Less financialisation

Society must become less dependent on the private financial sector to access basic needs such as housing, health, education etc., and the role and size of private finance should be reduced more generally.

What’s the problem?

How easy is it for you to meet your basic needs, like housing or healthcare, without using the financial system? Do you think it should be possible to have an education or a home without plunging into debt, or healthcare and a pension without paying fee after fee to money managers? It’s very possible you are both a saver and a borrower – and modern financial engineering means it’s even possible your pension fund owns your mortgage, or your insurer owns your car loan – in other words you could be borrowing money from yourself and paying fees (twice) for the privilege!

The biggest corporations are also being diverted into financial activities – Apple and Microsoft are bigger financial players than many financial firms themselves. Even our governments try to solve more and more problems with complex financial engineering: the UK government recently sold some of its student loans to a group of hedge funds and pension funds so it could say it had less debt, even though they lost almost £800m on the deal, money that could have better been spent on education or health care.  


What’s so bad about that?

The problem is that instead of meeting our needs in the best way for society we end up taking the way that makes most money for the financial system. Giving financial middlemen too much control over access to basic services can be costly, can exclude many people, can be bad for the environment, and gives financial firms too much power over societies. And it’s dangerous – we’re still suffering from the after effects of the financial crisis – and the bigger the financial system the worse the crisis. Right across the Eurozone our economies are only just recovering from the last crisis and it is everyday people who have paid the price. Meanwhile, our governments remain scared to help for fear of “upsetting” financial markets, meekly adopting policies of deregulation, privatisation and tax cuts that mainly benefit the rich.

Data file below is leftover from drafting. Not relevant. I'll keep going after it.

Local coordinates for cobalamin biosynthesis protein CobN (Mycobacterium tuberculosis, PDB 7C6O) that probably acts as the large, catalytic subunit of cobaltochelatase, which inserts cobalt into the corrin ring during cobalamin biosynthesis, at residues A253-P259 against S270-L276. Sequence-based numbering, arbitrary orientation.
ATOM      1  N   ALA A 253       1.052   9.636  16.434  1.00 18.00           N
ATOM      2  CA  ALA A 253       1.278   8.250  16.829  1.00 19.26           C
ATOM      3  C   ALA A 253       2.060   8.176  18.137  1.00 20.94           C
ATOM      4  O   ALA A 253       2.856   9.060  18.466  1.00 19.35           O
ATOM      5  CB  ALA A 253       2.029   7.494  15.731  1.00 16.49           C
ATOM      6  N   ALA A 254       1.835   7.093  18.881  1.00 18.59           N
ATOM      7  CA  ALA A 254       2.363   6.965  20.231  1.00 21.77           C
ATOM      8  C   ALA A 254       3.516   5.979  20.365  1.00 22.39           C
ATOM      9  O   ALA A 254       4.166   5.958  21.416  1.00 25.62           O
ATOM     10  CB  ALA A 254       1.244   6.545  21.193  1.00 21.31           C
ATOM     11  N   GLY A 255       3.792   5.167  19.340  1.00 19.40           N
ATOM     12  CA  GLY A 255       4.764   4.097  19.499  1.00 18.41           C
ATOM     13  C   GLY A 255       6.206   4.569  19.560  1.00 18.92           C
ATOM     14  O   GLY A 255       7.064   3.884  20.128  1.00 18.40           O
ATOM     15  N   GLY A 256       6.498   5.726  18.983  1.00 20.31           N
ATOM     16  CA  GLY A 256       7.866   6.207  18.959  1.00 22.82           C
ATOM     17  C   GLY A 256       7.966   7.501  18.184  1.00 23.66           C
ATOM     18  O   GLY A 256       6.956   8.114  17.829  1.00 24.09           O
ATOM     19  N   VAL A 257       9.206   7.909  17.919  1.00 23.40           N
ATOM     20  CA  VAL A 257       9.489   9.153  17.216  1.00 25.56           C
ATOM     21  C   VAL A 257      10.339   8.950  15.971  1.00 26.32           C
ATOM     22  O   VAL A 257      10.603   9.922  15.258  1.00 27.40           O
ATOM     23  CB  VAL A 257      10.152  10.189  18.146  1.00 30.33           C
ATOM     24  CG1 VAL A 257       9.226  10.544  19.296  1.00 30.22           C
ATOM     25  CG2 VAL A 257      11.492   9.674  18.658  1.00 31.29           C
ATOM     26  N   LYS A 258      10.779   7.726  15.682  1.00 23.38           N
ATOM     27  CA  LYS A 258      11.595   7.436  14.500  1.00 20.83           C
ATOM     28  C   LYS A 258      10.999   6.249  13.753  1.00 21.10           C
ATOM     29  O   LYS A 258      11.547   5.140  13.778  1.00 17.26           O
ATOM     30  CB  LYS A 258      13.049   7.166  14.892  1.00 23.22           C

What’s the alternative?

We must find new (and maybe rediscover some old) ways to meet our needs, including education, health, housing and pensions, without having to rely so heavily on the financial system. We need to find the ‘right’ level of financial services; let’s face it we didn’t need them for most of our existence! Together we can think of new ways for the 21st century.


How will it help?

Drastically reducing the role of finance in our everyday lives, in our governments and in our economies will give us the space and the opportunity to think of new solutions to meet the challenges of the 21st century and to make society safer and fairer, less exposed to unpredictable financial markets and their crises.


What steps could we take to get started?

  • Find new ways to provide for basic needs such as housing, health, education & pensions without having to use the private financial system.
  • Reverse the privatisation and outsourcing of basic public goods and services, and cancel public-private financing initiatives where appropriate. Defend, develop and increase the role of pay-as-you-go provision for pension and health systems (rather than capital savings or insurance-based systems which pour more money into financial markets).
  • Implement collective and defined benefit pension systems.
  • Reduce excessive mortgage credit and strengthen social housing provision.
  • Explore universal basic income proposals, in combination with directly providing for people’s needs.
  • Change where society lends and invests. Use regulation to direct lending and investments towards productive, long-term and environmentally beneficial projects and away from speculation.
  • Use sectoral lending targets, capital adequacy rules and other forms of credit guidance, including quotas or prohibitions on finance for unproductive or environmentally harmful activities.
  • Outlaw and discourage speculative, short term lending and investments, including food and commodity speculation. End the incredible waste of energy involved in very short term, speculative forms of finance such as high frequency trading and crypto-currency speculation (like bitcoin).
  • Introduce and strengthen credit allocation quotas, both for private and public financial institutions. For example, Central Banks can alter their policies to meet social and environmental goals. Their quantitative easing (QE) could be changed to promote QE for People and to use QE to help fight climate change.
  • Use climate stress testing to direct lending and investment towards long term environmentally beneficial projects.
  • Fight for less private debt.

How does this fit into the bigger picture?